Fire and Acorn Predation Interact to Affect Oak Regeneration

Grants and Contracts Details


Background Seed predators cause localized losses exceeding 90% in oak forests of the eastern US. Acorn predators such as acorn weevils, Conotrachelus posticatus, C. naso, and Barypeithes pellucidus (an introduced species), the sap beetle, Stelidota octomaculata, and the acorn moth, Valentinia glandulella, are primary (feeding and breeding in intact seed) and/or secondary pests (feeding and breeding in damaged seed), consuming acorn cotyledons and damaging radic1es. Depending on the predator involved, the acorn may produce a seedling, but with poor survival and growth. These insects are closely associated with soil and litter, and as such may vector and/or create infection courts for potentially pathogenic microorganisms. Additionally, soiVlitter arthropods are strongly affected by factors such as stand composition, litter depth, and soil type and depth, which influences their local distribution and significance, and which can be manipulated to some extent with prescription burning. In spite of their impact, little is known about the biology and ecology, life history, and host range of this herbivore guild. Furthermore, there is little information on species composition and distribution in the Appalachian region. This knowledge could facilitate development of sampling protocols which would enable us to determine the extent to which these insects are impacting acorn viability, and the extent to which prescribed fire impacts this herbivore guild. Objectives My objectives are to characterize the species composition and relative abundance of acorn predators as they relate to site characteristics and fire regime, using existing sites in the Morehead and Stanton Districts of the DBNF. My results will allow a better understanding of the impact of seed predators on oak regeneration in the region. On burned and non-burned sites, my specific objectives are to: I) determine the species composition of the herbivores responsible for acorn predation, 2) assess the extent to which these predators impact acorn germination, and 3) assess potential fire-induced, species-specific differences in acorn phytochemistry (specifically tannins and carbohydrates) which could influence susceptibility to predation.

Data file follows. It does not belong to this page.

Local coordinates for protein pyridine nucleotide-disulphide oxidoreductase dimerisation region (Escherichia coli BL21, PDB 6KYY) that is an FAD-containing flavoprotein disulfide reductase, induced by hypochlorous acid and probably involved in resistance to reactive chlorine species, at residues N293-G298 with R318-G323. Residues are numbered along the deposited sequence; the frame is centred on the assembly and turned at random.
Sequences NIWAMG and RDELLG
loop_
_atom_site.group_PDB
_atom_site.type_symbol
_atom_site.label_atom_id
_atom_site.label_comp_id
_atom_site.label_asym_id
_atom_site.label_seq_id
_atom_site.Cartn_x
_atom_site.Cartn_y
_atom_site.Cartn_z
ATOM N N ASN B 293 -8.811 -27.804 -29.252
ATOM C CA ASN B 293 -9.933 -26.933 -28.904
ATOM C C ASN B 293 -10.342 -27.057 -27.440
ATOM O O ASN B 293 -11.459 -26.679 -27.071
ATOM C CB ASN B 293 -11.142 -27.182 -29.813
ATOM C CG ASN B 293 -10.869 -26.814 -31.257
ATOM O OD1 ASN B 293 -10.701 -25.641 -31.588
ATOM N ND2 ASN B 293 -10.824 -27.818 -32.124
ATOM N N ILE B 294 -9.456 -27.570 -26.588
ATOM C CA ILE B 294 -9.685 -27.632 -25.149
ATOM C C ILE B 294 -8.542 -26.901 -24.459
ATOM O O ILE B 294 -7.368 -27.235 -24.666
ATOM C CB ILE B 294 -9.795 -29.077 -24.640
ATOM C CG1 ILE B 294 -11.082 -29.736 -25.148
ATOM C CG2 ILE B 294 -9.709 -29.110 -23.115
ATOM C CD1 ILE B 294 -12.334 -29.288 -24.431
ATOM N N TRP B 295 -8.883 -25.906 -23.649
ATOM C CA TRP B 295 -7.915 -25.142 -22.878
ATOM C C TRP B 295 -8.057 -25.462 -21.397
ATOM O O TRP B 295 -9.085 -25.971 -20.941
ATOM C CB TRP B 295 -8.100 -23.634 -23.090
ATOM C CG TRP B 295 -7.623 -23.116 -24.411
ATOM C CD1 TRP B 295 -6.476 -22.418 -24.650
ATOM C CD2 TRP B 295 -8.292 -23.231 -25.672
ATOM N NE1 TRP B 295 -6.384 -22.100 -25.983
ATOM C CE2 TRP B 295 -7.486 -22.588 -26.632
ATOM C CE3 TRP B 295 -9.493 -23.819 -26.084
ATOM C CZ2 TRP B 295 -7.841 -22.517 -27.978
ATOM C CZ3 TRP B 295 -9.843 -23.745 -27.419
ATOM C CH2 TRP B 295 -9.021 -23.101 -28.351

Effective start/end date6/15/0212/31/04


  • Forest Service: $17,820.00


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